Host Renee Shaw interviewed state officials and medical experts to get the latest information on the coronavirus pandemic in Kentucky, including plans for distributing vaccines and mitigating the spread of new variants of the virus. Guests also answered viewer questions.
Supply of Vaccines Is Limited, but Not For Long
Kentucky Public Health Commissioner Dr. Steven Stack, MD, says that as of early February, COVID-19 cases and hospitalizations are trending downward. Deaths from the virus are still high, but Dr. Stack says that deaths are a lagging indicator of the virus’s spread within a community and should also decline soon.
One reason for Kentucky’s improved COVID-19 numbers is that people have more fully adopted mitigation measures such as social distancing and mask wearing. But another cause is the rollout of vaccines in Kentucky. They are being distributed to citizens based on a system that prioritizes health care workers, persons in long-term care facilities, those with underlying medical conditions, and the elderly (detailed information can be accessed at https://govstatus.egov.com/ky-covid-vaccine).
“I think what we see right now is that the demand for vaccines so far outstrips the supply,” Dr. Stack says. He explains that each state in the U.S. gets a supply of the Pfizer and Moderna COVID-19 vaccines based on the state’s proportion of the national population. In Kentucky’s case, that comes to about 1.3 percent of the vaccine supply.
“The Biden Administration, when they came in, increased what we were getting by 16 percent their first week, and then another 5 percent the next week,” Dr. Stack says. “We’re probably settled in at a relatively stable rate now for a couple of weeks, and they’ve assured us that we’ll never get less the next week than the week before, which is very reassuring.”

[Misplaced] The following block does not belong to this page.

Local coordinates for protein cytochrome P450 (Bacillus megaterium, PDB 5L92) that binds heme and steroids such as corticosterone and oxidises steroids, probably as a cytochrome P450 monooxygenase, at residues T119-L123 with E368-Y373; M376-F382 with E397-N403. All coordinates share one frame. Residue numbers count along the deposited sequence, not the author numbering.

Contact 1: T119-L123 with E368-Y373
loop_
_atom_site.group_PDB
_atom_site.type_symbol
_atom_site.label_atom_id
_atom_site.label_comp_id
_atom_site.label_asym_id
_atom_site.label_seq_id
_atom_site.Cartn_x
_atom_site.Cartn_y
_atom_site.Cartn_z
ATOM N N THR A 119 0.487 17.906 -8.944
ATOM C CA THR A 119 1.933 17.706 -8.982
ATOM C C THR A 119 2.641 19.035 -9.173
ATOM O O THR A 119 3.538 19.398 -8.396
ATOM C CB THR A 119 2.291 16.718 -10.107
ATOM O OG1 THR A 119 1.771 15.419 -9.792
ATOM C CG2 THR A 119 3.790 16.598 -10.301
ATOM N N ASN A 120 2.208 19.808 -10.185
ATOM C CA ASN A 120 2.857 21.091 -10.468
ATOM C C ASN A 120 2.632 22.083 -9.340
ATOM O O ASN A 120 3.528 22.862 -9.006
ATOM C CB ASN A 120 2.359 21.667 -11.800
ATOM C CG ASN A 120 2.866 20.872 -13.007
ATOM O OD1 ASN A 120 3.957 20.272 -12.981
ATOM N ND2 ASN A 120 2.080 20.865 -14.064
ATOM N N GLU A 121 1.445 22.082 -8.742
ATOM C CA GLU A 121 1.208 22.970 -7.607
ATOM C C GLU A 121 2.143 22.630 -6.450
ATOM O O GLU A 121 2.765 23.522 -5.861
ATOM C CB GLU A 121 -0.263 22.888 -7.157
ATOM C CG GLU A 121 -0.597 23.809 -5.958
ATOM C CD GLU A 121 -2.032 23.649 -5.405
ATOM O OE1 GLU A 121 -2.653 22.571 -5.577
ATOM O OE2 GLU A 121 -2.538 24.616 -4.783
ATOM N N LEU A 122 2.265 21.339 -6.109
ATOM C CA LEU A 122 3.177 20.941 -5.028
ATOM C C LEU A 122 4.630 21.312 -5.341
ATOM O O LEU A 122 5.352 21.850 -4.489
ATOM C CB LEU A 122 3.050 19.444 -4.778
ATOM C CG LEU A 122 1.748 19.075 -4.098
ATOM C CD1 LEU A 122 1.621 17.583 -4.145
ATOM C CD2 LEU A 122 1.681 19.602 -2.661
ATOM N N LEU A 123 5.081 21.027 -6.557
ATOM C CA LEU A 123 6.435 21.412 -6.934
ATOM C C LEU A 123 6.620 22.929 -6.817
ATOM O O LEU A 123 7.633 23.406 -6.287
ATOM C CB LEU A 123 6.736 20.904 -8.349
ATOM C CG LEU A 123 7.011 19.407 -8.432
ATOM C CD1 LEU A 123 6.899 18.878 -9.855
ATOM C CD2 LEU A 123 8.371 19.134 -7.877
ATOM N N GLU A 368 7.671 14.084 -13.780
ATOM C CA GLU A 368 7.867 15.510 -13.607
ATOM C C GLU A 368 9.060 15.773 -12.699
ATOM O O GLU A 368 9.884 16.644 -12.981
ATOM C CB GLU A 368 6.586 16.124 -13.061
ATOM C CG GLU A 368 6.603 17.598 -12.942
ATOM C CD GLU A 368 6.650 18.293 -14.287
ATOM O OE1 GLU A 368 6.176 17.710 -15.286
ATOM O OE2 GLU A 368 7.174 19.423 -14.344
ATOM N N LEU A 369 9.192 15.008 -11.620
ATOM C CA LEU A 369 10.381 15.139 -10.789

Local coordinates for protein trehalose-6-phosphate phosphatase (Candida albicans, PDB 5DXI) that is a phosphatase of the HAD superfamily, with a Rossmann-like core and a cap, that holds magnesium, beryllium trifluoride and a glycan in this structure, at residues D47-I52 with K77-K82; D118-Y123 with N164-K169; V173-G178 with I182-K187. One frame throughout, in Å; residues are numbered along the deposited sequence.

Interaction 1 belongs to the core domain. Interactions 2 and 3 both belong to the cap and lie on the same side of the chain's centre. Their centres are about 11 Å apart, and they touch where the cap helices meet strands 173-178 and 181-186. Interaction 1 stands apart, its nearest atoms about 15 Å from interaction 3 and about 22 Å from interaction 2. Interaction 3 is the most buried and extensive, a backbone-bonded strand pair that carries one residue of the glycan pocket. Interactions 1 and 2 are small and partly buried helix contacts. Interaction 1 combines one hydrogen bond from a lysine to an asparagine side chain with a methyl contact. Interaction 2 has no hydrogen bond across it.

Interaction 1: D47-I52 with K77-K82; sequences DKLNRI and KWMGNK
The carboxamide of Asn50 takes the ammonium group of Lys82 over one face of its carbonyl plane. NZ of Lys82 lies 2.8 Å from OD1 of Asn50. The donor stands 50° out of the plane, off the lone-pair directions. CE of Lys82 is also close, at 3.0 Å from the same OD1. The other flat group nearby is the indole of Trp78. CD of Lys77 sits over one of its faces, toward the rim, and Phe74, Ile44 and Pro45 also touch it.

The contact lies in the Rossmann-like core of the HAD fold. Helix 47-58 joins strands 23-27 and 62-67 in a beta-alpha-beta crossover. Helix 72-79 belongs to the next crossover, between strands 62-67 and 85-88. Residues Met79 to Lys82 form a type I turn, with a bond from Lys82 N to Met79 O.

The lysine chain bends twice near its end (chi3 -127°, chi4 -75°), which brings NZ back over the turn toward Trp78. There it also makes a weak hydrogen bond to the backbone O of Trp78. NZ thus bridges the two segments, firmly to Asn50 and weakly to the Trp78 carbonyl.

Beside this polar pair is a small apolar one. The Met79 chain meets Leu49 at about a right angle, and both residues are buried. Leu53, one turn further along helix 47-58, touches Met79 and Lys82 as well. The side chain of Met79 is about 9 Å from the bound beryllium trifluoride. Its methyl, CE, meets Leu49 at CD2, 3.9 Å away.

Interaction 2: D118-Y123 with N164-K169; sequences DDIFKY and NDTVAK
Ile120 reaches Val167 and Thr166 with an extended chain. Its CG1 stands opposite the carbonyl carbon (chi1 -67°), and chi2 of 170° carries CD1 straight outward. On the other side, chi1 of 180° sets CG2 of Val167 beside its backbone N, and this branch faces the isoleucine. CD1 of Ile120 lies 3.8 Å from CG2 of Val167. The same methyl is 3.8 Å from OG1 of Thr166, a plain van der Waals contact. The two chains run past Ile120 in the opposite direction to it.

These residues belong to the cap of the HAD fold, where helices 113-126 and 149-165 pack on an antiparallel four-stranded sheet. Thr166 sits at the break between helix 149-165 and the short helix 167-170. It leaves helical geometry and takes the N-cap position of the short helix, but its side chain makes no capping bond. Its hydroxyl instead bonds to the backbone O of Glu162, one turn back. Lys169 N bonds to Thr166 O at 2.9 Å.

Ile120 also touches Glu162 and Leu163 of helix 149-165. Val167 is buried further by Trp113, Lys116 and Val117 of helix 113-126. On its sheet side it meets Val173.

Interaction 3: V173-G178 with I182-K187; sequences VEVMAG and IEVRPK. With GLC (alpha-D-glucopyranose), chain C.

Dr. Stack adds that the Biden Administration is supplying vaccines to its federal distribution program. Those will be provided at Walgreen’s pharmacies in Kentucky along with some independent pharmacies that service rural areas.
“The data that I have today [Feb. 8] is that we’ve used in the state-based programs about 91 to 92 percent of all the vaccine we’ve received,” Dr. Stack says. “Our goal was 90 percent in seven days, so we’re already there…. I know it started not as quickly as some would want, and of course we all want [the vaccine] yesterday, but we’re ramping up and we’re building a system that’s going to be able to take in all the new vaccines.”
Kentucky Transportation Secretary Jim Gray, who is overseeing the state’s vaccine distribution, says that Kentucky has vaccinated almost 10 percent of its population as of Feb. 8. “Judging from where we were seven weeks ago when the vaccine was released – and I’ve only been aboard three weeks myself – Kentucky is ahead of the pack,” he says. “That 10 percent is actually better than a number of our neighboring states.”
Gray says that Gov. Andy Beshear established four criteria when opening high-volume vaccination centers such at places such as Louisville’s Broadbent Arena and the Kentucky Horse Park near Lexington: 1) population density of the area; 2) health equity; 3) a system to efficiently vaccinate large numbers of people per day; and 4) patient transportation time to the site. “No one should have to drive more than one county away to get a vaccine,” he says.
These high-volume sites near Kentucky’s biggest cities are ramping up distribution, but Gray says that expansion into rural areas will occur soon, noting that there are almost 1,500 eligible vaccine providers under consideration. Some of the current vaccines allotted to the state are already being distributed to rural public health departments, and more providers out in Kentucky’s 120 counties will be enlisted as soon as the vaccine shipments increase.